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Flamborough (Carol Walkington): Week 5 – 20 September

If you ever feel like humiliating yourself and destroying any residual self-esteem you might have – and supposing there’s nothing on tv and it’s raining – I can recommend reading a verbatim transcript of yourself being interviewed, with every pause, ellipsis, fumble and hesitation left in. I’ve always rather prided myself on my ability to be coherent; it’s one of those attributes, I felt, along with my ability to sink in water and not be attracted to rotting meat, that distinguished me from the insect kingdom. No longer. If you open your window, stick your head out and listen closely, that noise you can hear is that of another illusion shattering.

A sloe day by the canal

I sounded like Boris Johnson’s inebriated twin brother, only with less Greek. It fell about on this wise. I was being interviewed by a student whose dissertation was on visual impairment in the cultural sector, a subject I am, alas, well qualified to talk about. Or so I thought. At the time, God help me, I thought it went rather well. That lasted until I read the actual transcript… A typical utterance went something like this:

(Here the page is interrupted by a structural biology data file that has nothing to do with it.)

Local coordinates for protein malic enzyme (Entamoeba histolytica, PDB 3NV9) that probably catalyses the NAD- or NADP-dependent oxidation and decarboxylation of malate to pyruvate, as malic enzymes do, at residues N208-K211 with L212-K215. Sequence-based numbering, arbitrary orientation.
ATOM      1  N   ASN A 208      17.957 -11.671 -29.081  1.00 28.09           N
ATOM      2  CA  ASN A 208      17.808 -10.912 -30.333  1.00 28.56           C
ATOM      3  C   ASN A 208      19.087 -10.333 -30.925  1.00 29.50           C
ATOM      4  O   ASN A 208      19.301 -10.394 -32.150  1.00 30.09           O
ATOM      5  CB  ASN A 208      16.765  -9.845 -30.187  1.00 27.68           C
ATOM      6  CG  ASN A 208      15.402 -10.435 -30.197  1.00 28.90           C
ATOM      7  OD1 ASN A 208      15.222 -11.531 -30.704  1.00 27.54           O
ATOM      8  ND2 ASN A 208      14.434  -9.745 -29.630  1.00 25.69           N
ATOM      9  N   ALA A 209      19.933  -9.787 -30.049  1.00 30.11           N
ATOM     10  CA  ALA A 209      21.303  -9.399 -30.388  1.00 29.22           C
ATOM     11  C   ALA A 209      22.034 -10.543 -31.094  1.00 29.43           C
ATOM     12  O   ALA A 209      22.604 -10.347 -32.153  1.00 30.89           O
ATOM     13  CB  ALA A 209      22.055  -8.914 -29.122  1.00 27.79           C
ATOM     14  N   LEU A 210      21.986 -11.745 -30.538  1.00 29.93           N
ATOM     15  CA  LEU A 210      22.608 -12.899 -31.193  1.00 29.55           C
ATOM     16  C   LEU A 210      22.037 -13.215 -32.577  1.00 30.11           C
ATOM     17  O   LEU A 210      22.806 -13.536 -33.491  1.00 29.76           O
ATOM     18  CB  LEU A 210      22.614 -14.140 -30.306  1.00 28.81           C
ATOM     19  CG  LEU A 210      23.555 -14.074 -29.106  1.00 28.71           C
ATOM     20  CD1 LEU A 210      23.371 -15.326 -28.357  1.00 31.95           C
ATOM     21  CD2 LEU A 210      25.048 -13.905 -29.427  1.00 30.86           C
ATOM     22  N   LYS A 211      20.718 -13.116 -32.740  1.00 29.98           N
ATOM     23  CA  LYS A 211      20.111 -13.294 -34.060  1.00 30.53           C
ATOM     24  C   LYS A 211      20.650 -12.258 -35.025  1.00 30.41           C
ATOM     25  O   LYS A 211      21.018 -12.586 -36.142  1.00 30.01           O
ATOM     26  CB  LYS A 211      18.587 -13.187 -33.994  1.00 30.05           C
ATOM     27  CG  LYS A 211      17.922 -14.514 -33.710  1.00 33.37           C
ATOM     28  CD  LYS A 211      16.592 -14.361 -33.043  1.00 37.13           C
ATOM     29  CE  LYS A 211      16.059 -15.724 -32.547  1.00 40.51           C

“Well, the, er, the, er, the thing about, er, visual, ah, visual impairment is, of course, that, ah, the, um, the, ah, traditional model of a, ah, a, uh, librarian, or even an, uh, an, ah, an archivist is that they are expected to, uh, to, uh, to, as it were, to-to-to, ah, to read the materials that they, as it were, they, er, they have, you know, in their, in their, er, in their, uh, their keeping…”